Assessment of rock-hydrogen and rock-water interfacial tension in shale, evaporite and basaltic rocks
Journal of Natural Gas Science and Engineering
School of Engineering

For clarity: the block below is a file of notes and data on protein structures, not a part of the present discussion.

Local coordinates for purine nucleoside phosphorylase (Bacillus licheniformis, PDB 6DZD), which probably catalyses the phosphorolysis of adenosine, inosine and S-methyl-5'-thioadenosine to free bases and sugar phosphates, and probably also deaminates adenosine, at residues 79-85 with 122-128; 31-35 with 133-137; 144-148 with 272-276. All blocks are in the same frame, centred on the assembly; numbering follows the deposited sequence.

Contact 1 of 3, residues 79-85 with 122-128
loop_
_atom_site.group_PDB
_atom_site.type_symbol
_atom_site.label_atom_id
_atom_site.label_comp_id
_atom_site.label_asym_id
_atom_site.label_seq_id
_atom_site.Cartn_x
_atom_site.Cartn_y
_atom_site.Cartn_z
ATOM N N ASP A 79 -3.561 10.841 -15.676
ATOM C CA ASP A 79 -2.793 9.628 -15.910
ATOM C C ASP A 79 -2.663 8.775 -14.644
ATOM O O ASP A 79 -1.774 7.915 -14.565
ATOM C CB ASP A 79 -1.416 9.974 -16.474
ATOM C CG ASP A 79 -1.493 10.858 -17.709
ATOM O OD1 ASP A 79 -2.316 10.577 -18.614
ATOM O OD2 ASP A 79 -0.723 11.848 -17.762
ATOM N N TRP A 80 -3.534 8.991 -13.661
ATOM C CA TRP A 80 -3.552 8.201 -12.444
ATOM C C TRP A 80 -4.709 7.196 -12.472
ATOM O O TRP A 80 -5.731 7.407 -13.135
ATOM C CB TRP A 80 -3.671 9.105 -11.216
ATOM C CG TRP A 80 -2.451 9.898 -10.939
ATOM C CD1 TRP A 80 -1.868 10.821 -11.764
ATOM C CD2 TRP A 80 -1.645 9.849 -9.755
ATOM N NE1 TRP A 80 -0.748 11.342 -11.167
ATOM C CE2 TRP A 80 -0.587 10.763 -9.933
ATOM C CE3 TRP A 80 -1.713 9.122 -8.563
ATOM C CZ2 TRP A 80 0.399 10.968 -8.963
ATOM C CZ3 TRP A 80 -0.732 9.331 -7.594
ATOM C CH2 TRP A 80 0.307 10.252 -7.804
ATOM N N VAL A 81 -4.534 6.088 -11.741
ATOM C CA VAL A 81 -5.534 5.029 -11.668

Underground hydrogen storage (UHS) is a distinguished method for reducing anthropogenic greenhouse gases (GHGs) and meeting global energy demand. One of the important parameters for subsurface storage of gas is rock-fluid interfacial tension (γrock-fluid) as gas injection and production rate, spread and flow in porous media, storage capacity, and containment security can be derived by this parameter. However, it is impossible to experimentally measure γrock-fluid. Moreover, γrock-fluid data for rock/H2/water systems in various shales, evaporite, and basaltic formations at geo-storage conditions are scarce in the literature. Thus, advancing and receding contact angles data were used to theoretically compute it at various pressures, temperatures, and shale-TOC by the combination of Young's equation and Neumann's equation of state. For all the rocks evaluated in this study, it was found that γrock-gas decreased with pressure, temperature, and shale-TOC. Also, γrock-water decreased with temperature but increased with shale-TOC, assuming that it remained constant with pressure. Thus, this work provides a deep understanding of wetting characteristics at various rock/H2/water systems, leading to a better investigation of hydrogen storage beneath shales, evaporite, and basaltic formations.